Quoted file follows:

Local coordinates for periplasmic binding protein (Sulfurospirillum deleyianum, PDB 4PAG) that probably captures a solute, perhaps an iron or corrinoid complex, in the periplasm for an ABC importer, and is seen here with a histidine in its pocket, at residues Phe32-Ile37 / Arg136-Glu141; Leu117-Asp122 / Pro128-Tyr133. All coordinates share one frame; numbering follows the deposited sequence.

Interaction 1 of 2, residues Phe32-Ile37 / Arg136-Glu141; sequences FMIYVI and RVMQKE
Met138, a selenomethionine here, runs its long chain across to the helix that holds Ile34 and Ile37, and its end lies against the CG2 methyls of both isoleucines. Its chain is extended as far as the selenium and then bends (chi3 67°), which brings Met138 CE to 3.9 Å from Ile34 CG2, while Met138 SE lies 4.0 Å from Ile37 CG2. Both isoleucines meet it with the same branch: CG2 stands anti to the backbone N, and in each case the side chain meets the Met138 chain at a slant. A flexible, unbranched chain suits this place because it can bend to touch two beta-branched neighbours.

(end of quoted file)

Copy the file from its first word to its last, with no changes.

Local coordinates for periplasmic binding protein (Sulfurospirillum deleyianum, PDB 4PAG) that probably captures a solute, perhaps an iron or corrinoid complex, in the periplasm for an ABC importer, and is seen here with a histidine in its pocket, at residues Phe32-Ile37 / Arg136-Glu141; Leu117-Asp122 / Pro128-Tyr133. All coordinates share one frame; numbering follows the deposited sequence.

Interaction 1 of 2, residues Phe32-Ile37 / Arg136-Glu141; sequences FMIYVI and RVMQKE
Met138, a selenomethionine here, runs its long chain across to the helix that holds Ile34 and Ile37, and its end lies against the CG2 methyls of both isoleucines. Its chain is extended as far as the selenium and then bends (chi3 67°), which brings Met138 CE to 3.9 Å from Ile34 CG2, while Met138 SE lies 4.0 Å from Ile37 CG2. Both isoleucines meet it with the same branch: CG2 stands anti to the backbone N, and in each case the side chain meets the Met138 chain at a slant. A flexible, unbranched chain suits this place because it can bend to touch two beta-branched neighbours.